french films > Battle of Algiers

Battle of Algiers

Battle of Algiers

Battle of Algiers

Review score: * * * * *

cast: Yacef Saadi, Jean Martin

year: 1966

colour: no

certificate: 15

director: Gillo Pontecorvo

runtime: 135

Battle of Algiers was inspired by Souvenirs de la Bataille d'Alger, by Saadi Yacef, the campaign account of an FLN military commander. The book, written by Yacef, while a prisoner of the French, was FLN morale-boosting propaganda for militants. After independence, Yacef was released and became part of the new government. The Algerian government backed a film of Yacef’s memoir; exiled FLN man Salash Baazi approached the Italian director Gillo Pontecorvo and screenwriter Franco Solinas with the project.

Solinas’s first draft screenplay, titled Parà, is the story told from the perspective of a disenchanted French paratrooper. The filmmakers initially developed their project with Paul Newman in mind. Baazi rejected that idea, because it relegates Algerian suffering to the backdrop. Moreover, Yacef wrote his own screenplay, which the Italians producers rejected as too-biased towards the Algerians. Although sympathetic to Algerian nationalism, the Italian businessmen insisted on dealing with events from a neutral perspective. The final screenplay of Battle of Algiers has an Algerian protagonist, and depicts the cruelty and suffering of French and Algerian. Apocryphally, Solinas began the script with jotted-down “flashes of ideas” on a blackboard, which became scenes, thus, the episodic feel.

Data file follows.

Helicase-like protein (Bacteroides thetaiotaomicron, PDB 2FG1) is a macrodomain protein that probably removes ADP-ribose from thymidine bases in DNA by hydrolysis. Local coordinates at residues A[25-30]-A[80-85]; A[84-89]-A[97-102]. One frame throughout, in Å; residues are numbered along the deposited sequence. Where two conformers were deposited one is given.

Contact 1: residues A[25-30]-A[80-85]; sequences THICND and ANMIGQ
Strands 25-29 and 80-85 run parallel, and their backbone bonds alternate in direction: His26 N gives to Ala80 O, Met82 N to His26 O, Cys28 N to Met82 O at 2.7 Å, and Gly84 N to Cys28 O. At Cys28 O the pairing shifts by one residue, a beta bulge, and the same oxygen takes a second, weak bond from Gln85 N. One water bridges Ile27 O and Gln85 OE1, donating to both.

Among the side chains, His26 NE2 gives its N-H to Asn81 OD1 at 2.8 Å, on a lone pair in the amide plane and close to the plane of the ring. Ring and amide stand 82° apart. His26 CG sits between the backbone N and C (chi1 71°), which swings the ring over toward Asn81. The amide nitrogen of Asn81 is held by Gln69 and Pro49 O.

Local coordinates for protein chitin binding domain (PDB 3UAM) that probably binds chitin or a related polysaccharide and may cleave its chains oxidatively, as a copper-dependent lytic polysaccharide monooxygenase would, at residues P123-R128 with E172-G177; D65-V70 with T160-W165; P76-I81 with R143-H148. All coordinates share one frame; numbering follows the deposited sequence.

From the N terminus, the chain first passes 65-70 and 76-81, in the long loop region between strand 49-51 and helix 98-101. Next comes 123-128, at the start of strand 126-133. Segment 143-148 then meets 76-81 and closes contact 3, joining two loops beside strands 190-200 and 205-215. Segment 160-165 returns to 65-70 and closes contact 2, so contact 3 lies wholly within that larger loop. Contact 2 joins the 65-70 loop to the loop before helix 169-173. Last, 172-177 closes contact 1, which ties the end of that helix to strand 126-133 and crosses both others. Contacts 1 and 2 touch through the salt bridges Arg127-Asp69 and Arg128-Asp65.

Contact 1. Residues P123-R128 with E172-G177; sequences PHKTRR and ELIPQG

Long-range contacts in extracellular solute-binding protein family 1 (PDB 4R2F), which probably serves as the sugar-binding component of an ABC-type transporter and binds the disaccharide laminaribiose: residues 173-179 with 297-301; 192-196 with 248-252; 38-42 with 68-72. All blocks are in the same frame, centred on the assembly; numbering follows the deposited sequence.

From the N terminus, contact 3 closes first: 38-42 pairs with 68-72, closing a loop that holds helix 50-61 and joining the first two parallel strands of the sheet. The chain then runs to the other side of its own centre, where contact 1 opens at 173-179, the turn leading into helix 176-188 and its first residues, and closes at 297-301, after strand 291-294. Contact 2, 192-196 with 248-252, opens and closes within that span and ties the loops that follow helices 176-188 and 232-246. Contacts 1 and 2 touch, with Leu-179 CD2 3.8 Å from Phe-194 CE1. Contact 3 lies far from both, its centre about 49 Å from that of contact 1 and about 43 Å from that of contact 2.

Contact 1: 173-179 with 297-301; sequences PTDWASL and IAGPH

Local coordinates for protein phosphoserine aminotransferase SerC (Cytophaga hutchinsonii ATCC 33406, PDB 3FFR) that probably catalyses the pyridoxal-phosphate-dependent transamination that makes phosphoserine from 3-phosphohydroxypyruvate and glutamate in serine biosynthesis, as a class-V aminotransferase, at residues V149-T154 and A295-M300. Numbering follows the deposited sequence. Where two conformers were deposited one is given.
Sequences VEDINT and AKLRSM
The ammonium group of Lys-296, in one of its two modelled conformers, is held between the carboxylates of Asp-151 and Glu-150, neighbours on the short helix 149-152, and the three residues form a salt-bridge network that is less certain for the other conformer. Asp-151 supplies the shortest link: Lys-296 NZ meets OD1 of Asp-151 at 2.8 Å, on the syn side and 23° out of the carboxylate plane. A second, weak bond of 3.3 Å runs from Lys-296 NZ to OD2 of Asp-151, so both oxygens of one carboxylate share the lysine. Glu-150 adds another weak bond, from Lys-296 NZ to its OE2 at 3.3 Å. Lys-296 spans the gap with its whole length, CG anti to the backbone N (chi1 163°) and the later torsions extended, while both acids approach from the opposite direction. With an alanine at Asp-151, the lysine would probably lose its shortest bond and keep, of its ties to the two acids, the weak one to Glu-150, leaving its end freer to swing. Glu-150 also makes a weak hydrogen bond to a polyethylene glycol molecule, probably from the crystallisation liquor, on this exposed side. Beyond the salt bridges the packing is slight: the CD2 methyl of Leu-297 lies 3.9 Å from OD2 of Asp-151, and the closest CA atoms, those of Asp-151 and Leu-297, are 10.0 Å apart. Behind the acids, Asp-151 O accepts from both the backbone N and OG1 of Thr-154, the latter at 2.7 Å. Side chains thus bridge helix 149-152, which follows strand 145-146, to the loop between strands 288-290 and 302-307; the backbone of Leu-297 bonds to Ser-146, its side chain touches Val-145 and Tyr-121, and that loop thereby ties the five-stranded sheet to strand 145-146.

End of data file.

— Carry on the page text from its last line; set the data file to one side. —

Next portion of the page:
Despite its base in true events, The Battle of Algiers uses composite characters, and changes the names of certain persons, e.g. “Colonel Mathieu” is a composite of several French counterinsurgency officers, especially Jacques Massu. Saadi Yacef has stated that Mathieu was actually more based on Marcel Bigeard, although the character is also reminiscent of Roger Trinquier.Accused of portraying him too elegant and noble, screenplay writer Solinas denied it is intentional; the Colonel is “elegant and cultured, because Western civilization is neither inelegant nor uncultured”. Actor Jean Martin later explained the character had been conceived from the start as a decent man doing his job, and that he himself had done his best to make him as sympathetic as possible.

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